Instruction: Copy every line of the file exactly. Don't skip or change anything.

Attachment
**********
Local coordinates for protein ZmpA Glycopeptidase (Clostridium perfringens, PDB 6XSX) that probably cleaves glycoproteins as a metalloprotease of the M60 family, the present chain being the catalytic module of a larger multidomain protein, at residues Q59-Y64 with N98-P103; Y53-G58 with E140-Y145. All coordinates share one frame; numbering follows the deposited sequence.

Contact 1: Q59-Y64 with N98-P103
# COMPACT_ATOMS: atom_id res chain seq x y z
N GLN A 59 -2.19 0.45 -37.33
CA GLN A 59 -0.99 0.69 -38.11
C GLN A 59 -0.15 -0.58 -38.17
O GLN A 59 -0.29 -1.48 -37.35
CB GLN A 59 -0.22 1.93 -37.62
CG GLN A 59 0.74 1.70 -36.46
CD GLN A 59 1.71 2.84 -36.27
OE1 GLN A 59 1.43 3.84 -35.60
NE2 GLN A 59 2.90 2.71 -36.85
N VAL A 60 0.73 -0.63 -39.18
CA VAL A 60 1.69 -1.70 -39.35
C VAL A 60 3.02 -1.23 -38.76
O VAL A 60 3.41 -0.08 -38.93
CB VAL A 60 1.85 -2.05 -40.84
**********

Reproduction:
Local coordinates for protein ZmpA Glycopeptidase (Clostridium perfringens, PDB 6XSX) that probably cleaves glycoproteins as a metalloprotease of the M60 family, the present chain being the catalytic module of a larger multidomain protein, at residues Q59-Y64 with N98-P103; Y53-G58 with E140-Y145. All coordinates share one frame; numbering follows the deposited sequence.

Contact 1: Q59-Y64 with N98-P103
# COMPACT_ATOMS: atom_id res chain seq x y z
N GLN A 59 -2.19 0.45 -37.33
CA GLN A 59 -0.99 0.69 -38.11
C GLN A 59 -0.15 -0.58 -38.17
O GLN A 59 -0.29 -1.48 -37.35
CB GLN A 59 -0.22 1.93 -37.62
CG GLN A 59 0.74 1.70 -36.46
CD GLN A 59 1.71 2.84 -36.27
OE1 GLN A 59 1.43 3.84 -35.60
NE2 GLN A 59 2.90 2.71 -36.85
N VAL A 60 0.73 -0.63 -39.18
CA VAL A 60 1.69 -1.70 -39.35
C VAL A 60 3.02 -1.23 -38.76
O VAL A 60 3.41 -0.08 -38.93
CB VAL A 60 1.85 -2.05 -40.84